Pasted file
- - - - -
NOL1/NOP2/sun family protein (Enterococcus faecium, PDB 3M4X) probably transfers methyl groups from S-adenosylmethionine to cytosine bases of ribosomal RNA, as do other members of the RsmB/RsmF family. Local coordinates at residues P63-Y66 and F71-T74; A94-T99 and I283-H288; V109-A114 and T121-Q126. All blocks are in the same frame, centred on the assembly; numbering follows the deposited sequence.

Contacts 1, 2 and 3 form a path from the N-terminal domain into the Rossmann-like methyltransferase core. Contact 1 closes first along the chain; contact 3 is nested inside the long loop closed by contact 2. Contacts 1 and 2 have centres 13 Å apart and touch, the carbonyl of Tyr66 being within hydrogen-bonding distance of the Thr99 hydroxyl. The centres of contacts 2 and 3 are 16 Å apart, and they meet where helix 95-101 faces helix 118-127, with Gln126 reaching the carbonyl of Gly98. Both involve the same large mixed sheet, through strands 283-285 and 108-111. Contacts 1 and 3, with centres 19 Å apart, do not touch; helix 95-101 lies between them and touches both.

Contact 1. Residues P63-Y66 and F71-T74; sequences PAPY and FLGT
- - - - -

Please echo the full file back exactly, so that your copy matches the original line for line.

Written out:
NOL1/NOP2/sun family protein (Enterococcus faecium, PDB 3M4X) probably transfers methyl groups from S-adenosylmethionine to cytosine bases of ribosomal RNA, as do other members of the RsmB/RsmF family. Local coordinates at residues P63-Y66 and F71-T74; A94-T99 and I283-H288; V109-A114 and T121-Q126. All blocks are in the same frame, centred on the assembly; numbering follows the deposited sequence.

Contacts 1, 2 and 3 form a path from the N-terminal domain into the Rossmann-like methyltransferase core. Contact 1 closes first along the chain; contact 3 is nested inside the long loop closed by contact 2. Contacts 1 and 2 have centres 13 Å apart and touch, the carbonyl of Tyr66 being within hydrogen-bonding distance of the Thr99 hydroxyl. The centres of contacts 2 and 3 are 16 Å apart, and they meet where helix 95-101 faces helix 118-127, with Gln126 reaching the carbonyl of Gly98. Both involve the same large mixed sheet, through strands 283-285 and 108-111. Contacts 1 and 3, with centres 19 Å apart, do not touch; helix 95-101 lies between them and touches both.

Contact 1. Residues P63-Y66 and F71-T74; sequences PAPY and FLGT